Integrity – What’s Your Score?
According to Dictionary.com, integrity is an adherence to moral and ethical principles, soundness of moral character, and honesty. It is the state of being whole and complete, of sound, unimpaired condition.
C.S. Lewis sums it up with his now-famous line, “Integrity is doing the right thing, even when no one is watching.”
Many professionals profess integrity. Companies claim it too. But integrity is much easier to claim (and justify) than actually live or uphold in business. Can integrity even happen in the workplace if it is not first lived outside the workplace? For example, if you are cheating on your significant other, can others trust your integrity at work? Some would say the two are separate, with the one being their personal business, beliefs, etc., and not connected to work. But here is another thought. Why would they trust you within the company if you don’t respect and honor your closest relationship?
So, how does integrity present itself in the workplace?
It begins with choosing to live and work by moral principles, including
Honesty in every situation
Be upfront, transparent, and open.
If you mess up, hold yourself accountable. Admit your error and take full responsibility for the issues it caused or have the potential to call. Apologize. Take steps to correct the problem and do everything you can to make it right. Sometimes this includes taking indirect blame. For example, if someone under your supervision made a mistake that you missed before approving the final product or service, rather than blaming them, take responsibility for missing it.
Be honest in communication –in both what you say and what you imply. If there is a conflict, oversee the situation with grace and professionalism. Don’t bring past actions and problems into the conversation but focus on the issue under discussion. Don’t withhold pertinent information, but neither break confidence.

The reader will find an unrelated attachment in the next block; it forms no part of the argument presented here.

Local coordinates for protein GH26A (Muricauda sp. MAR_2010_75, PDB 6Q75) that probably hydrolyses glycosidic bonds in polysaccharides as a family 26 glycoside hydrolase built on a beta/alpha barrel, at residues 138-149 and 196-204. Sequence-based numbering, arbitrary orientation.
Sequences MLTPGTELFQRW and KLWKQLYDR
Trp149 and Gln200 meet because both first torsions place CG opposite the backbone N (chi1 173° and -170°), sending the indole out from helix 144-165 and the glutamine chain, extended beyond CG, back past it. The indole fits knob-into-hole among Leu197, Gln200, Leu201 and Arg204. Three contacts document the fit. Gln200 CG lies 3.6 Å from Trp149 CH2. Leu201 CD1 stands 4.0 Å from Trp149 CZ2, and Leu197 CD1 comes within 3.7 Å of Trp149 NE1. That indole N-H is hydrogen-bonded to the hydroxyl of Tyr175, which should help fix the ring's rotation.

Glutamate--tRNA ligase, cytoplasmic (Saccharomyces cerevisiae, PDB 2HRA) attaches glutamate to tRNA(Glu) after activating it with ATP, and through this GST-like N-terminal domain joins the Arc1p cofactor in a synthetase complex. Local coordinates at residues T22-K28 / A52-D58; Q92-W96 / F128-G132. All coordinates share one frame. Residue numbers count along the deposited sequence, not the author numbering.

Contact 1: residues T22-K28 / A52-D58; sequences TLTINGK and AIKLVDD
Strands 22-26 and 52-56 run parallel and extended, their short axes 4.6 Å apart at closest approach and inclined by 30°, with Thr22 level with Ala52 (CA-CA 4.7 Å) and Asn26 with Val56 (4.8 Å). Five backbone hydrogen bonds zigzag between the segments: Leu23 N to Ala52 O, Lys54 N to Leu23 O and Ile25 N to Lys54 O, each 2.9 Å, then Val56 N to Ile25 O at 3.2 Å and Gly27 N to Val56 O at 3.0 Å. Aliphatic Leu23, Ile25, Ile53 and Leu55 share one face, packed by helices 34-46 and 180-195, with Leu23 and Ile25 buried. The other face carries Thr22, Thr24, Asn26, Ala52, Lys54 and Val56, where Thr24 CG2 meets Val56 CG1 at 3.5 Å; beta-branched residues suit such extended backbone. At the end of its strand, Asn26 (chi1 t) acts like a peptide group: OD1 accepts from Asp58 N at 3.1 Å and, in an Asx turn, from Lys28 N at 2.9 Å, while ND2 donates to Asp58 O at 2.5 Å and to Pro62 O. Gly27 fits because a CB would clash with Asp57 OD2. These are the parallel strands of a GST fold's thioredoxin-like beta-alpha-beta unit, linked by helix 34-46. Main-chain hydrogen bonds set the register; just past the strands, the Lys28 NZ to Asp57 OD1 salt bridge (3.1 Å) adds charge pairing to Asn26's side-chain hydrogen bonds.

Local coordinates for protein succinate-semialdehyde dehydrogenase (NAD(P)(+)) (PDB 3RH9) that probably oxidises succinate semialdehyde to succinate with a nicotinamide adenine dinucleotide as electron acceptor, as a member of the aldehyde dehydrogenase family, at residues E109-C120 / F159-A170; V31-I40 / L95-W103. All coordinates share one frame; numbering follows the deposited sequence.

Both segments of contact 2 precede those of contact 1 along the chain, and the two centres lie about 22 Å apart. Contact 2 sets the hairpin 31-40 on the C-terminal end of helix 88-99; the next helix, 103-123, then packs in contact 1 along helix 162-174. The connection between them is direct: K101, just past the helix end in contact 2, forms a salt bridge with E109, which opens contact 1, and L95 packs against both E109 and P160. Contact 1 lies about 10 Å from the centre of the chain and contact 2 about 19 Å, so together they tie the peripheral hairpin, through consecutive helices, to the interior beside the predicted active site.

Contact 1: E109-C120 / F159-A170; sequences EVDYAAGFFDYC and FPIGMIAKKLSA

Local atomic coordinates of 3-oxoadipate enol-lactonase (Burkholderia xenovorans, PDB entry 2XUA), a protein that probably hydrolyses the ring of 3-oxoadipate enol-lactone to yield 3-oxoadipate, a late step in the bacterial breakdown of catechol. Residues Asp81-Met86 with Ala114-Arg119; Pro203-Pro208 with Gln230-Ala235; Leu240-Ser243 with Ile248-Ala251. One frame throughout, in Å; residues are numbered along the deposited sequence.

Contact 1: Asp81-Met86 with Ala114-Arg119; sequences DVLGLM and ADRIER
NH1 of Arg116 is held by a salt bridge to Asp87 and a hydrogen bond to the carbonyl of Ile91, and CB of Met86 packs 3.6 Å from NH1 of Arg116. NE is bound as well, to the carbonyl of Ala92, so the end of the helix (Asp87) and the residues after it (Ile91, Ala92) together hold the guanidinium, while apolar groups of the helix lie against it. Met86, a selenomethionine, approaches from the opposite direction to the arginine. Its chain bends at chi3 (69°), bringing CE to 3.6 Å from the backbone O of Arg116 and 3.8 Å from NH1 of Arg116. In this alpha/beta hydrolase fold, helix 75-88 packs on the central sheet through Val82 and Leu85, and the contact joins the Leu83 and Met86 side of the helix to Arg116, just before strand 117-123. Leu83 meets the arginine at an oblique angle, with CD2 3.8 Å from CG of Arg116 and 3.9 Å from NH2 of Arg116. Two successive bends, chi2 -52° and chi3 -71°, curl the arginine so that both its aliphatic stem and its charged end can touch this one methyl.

Keep your promises. Stand behind your word.
Don’t miss a deadline. If you realize you cannot complete a project, be upfront about it, bring it to the table immediately, and get the help you need to make the deadline. Even if you cannot, your forthrightness will earn you grace from most individuals.
Be ultra-careful with classified information and high-risk tasks. Your company and its clients depend on you to value their privacy.
Build a strong work ethic. If you own the company, your example shapes it. If you are an employee, they are paying you to do the job. Anything less than your best effort and diligence is a form of dishonesty –fulfill your responsibilities, plus a little.
Be true to your colleagues. If they confide in you, keep it confidential.
Integrity places value on others, regardless of position, financial standing, or any diversity. Be kind, patient, and give value to their opinion even when you disagree with it. Actively listen. Encourage. Recognize individuality and extend the benefit of the doubt. Ultimately, live by the golden rule – treating everyone from the homeless soul beneath the bridge to the CEO the way you want to be treated.
Finally, Uphold Moral Standards
Sometimes integrity requires uncovering unethical behavior in a colleague or even someone over you. It requires courage and discernment. However, if you have definite evidence of an unethical situation and you turn a blind eye, you become part of the situation. Therefore, handle it with caution and, unless you are in actual danger, approaching the individual and allowing them to correct their behavior is often the best option.
At Robert Joseph Group, we stand behind integrity, believing it is a common denominator in successful, rewarding career tracks. Our consultants are project or industry-specific experts with talent in every facet of accounting and finance. We match skilled financial professionals with the right companies and positions. Contact us today.